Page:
Originally, all of Ledyard--named for Revolutionary War hero Colonel William Ledyard--was Pequot Indian territory. By the early 1970s, however, only two tribal members remained on the reservation, others having moved closer to jobs elsewhere. Threatened with the loss of their land, leaders formed a tribal government and, with aid from the Native American Rights Fund, sued to reclaim lands that had already been taken over by the state and non-Indians. With their 1,800 acres secured, they won federal funds for housing and began to look for a business that would keep tribal members on the land. Until gambling, nothing really worked. Now, everybody who wants to work at the casino is working or in training--about 80 of the 165 who live on the reservation.
Some, such as tribal chairman Richard "Skip" Hayward, gave up good paying jobs to help develop the reservation. In 1978, Hayward walked away from $1,000 a week as a welder at Electric Boat, moved into an $1,800 mobile home on the reservation, and supported himself by cutting cordwood. Another tribesman, John Holder, a former senior draftsman at Electric Boat, first ran the "sweat equity" housing program in 1979. Now, he spends his days dealing with booking agents for performers such as Kenny Rogers, Red Buttons, and David Brenner, all of whom have played Foxwoods.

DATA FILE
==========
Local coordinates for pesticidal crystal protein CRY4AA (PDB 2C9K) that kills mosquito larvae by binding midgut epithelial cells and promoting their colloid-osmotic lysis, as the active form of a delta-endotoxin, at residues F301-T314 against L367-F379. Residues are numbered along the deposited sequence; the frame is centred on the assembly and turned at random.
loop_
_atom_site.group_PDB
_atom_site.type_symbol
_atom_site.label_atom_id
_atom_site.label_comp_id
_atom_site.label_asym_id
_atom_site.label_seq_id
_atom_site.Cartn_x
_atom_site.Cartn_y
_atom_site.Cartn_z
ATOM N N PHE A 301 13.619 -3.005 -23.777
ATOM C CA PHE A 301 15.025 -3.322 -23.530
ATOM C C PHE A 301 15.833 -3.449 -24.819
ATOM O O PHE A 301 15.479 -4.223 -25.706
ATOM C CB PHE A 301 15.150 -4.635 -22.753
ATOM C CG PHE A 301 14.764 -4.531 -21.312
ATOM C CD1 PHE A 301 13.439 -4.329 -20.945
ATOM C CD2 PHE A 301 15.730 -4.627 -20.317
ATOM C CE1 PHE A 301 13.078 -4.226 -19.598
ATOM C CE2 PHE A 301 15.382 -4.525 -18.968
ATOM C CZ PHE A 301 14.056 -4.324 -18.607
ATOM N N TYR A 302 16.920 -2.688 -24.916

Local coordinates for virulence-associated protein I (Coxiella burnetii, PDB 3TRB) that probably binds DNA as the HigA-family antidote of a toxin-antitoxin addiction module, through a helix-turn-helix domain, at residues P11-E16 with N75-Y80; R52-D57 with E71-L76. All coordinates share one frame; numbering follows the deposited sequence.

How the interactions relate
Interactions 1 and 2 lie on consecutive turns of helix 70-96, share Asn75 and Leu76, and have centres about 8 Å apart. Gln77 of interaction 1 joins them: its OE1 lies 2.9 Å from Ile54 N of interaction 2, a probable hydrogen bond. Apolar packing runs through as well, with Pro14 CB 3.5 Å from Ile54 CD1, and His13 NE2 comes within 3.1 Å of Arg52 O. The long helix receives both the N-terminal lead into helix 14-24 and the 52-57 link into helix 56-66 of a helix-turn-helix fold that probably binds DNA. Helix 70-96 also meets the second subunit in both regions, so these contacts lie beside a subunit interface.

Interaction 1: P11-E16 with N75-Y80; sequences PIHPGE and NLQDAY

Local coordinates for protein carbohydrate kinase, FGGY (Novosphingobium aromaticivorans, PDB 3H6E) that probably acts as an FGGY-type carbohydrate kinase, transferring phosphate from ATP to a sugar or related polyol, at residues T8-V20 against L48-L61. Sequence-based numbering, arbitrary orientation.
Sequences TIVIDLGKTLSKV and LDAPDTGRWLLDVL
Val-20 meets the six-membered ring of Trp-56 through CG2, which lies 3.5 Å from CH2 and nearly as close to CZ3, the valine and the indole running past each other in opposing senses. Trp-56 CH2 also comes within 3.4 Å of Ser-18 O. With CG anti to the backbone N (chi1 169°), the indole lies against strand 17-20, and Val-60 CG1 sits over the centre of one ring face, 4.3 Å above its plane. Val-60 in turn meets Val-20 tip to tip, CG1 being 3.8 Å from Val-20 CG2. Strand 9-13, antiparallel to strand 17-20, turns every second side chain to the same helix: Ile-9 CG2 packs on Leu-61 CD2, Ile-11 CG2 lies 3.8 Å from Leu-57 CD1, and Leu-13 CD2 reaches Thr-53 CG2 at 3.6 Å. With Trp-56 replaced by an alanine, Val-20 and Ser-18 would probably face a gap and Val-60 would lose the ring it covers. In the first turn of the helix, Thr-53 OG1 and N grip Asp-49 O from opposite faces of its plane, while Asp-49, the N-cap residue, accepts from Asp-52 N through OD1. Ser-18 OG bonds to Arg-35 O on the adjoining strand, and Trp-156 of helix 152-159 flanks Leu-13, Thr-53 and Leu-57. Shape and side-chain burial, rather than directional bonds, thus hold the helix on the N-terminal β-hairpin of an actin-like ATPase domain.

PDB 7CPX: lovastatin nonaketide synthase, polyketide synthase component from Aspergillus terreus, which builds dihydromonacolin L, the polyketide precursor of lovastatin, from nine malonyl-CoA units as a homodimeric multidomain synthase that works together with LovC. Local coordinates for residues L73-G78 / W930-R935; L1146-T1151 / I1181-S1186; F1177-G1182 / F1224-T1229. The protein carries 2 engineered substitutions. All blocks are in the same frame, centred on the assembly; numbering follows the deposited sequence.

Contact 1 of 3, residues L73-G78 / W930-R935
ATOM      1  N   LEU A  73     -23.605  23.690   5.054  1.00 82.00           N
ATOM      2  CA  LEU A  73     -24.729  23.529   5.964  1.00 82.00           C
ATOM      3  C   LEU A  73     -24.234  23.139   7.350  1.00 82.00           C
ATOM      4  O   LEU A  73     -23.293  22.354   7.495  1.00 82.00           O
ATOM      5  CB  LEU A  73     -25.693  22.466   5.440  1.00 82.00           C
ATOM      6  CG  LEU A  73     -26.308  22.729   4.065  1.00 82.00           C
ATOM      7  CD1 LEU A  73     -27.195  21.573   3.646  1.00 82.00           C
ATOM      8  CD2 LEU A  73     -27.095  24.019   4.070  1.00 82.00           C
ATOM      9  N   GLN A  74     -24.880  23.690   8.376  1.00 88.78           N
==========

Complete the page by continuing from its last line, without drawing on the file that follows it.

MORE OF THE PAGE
PALM READERS. Predictably, a lot of people are discomfited by the idea of using gambling as an engine of economic growth--and by the type of people they imagine gambling attracts. The prostitutes and riffraff they feared have not materialized. But the gamblers are making their presence felt. One left a child at the local McDonald's for eight hours while he was at the tables. Another down-on-his-luck visitor sold his $300 leather jacket for $50 to mechanic John Smallridge at Mac's Garage. Later, he came back to sell his 1987 Jeep truck, worth $1,500, for $500. Says Smallridge: "I wish I had more like that." Over in nearby Preston, says First Selectman Parke Spicer, "I've had gypsies in here who wanted to set up a roadside palm-reading and pawnshop operation."
For displaced workers such as Pipistrelli, however, work at the casino is more than a lifeline--it's a dream come true. He had gambled previously in Las Vegas and Atlantic City. To him, "it was like a fantasy thing to be a dealer." Foxwoods, however, forbids its employees to gamble at the casino. Says Pipistrelli: "If I wasn't working here, I would be up here every day."